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NCLaker

Trolling Terms?

8 posts in this topic

I am pretty new to trolling. Read some threads that I am not completely sure what they mean.

Long Lining?

Flat Lining?

Dead Sticking?

I know what dead sticking is for hardwater fishing, but not open water.

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Long lining is just running your lures straight off the back of the boat with no planer boards, snap weights etc. Just the lure, typically a crankbait straight back. For example when I longline troll I typically run shad raps anywhere from 40 to 100+ feet back with fireline on a long and limber trolling rod (at least 7'6")with fireline. I prefer to use a linecounter reel as well.

Flat lining is the same thing as long lining, at least by my definition.

Dead sticking is not necessarily a trolling term but it is basically a rod that you don't hold onto and is in a rod holder. Typically a long (8'6" or longer) rod with a very soft tip and a moderate to slow action so the fish can't feel resistance when it picks up the bait. Deadsticking is more common where you can use two rods. Typically deadsticking is done with livebait on a rig or a jig.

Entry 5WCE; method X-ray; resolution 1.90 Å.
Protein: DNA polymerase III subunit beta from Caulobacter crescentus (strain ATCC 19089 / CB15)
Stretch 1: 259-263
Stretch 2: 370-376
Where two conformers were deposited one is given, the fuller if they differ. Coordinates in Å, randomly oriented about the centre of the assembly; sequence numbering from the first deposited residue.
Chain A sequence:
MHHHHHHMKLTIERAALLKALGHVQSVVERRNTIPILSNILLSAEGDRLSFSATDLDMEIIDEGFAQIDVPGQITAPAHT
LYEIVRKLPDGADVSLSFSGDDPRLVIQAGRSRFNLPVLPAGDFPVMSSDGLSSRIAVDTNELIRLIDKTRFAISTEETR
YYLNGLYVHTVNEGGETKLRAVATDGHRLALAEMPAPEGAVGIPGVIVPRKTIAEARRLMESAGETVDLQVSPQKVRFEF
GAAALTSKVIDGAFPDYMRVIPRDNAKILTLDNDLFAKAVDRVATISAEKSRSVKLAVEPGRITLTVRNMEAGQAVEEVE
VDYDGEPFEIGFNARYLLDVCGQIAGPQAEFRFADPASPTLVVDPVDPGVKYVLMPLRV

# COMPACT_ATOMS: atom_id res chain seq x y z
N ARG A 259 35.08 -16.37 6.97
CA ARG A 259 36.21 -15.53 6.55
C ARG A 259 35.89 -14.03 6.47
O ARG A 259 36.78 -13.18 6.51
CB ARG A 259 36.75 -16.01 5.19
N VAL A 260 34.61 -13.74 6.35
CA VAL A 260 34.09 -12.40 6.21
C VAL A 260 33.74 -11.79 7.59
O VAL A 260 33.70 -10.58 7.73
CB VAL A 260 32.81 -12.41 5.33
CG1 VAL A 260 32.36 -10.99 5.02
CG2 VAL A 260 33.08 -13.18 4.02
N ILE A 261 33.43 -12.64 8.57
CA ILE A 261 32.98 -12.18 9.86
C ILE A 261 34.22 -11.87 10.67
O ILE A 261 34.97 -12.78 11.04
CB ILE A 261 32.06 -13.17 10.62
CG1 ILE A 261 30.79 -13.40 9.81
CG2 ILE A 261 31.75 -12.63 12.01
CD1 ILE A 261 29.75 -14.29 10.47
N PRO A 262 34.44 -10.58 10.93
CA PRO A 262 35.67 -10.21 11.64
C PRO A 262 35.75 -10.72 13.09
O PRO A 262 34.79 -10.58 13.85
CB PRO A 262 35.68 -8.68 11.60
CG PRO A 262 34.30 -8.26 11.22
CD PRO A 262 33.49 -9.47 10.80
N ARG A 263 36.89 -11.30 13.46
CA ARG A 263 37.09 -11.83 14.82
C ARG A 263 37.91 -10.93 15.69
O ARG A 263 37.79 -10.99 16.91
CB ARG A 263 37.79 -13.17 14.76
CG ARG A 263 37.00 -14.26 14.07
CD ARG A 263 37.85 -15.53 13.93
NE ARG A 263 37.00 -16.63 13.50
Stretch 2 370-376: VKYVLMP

Hopefully this answers your questions.

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Yep, good answers.

I use the terms flat lining and long lining interchangeably too.

I also use the term contour trolling, which is following a specific breakline or weed edge or something like that. For me contour trolling is almost always flat lining.

I also use the term open water trolling. To me that term basically means I am fishing for wslleyes that are relating to bait or are hanging off of structure, and I target the bait and the fish more than the structure. Lots of techniques come into play here, planer boards and leadcore and flatlining are some of the more popular ones.

My all-time favorite trolling term is tail-piping. Regardles of what you may think, it means closely following another boat on their trolling run. grin Tail-piping comes into play in two situations, one is if you're working a tight edge or contour that holds fish, the other is when you're in a situation where there's a lot of boats working the same water (ie. mille lacs at night in the fall) --- you can tail-pipe someone and let him clear all the on-coming boats out of your way.

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I use the term long lining in a similar way however my understanding is that flat lining was a subcategory of long lining where long lining might include the addition of weight to control depth and flat lining would not. For example, we used the flat lining technique on Lake Superior when we would tie on a flutter spoon with no sinker. This kept the spoon running just under the surface. It's a specific type of long lining.

Bob

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I think the reason we used the term flat lining the way we did was because the line is literally flat out behind the boat. Subtle difference but that's where we got the idea.

Bob

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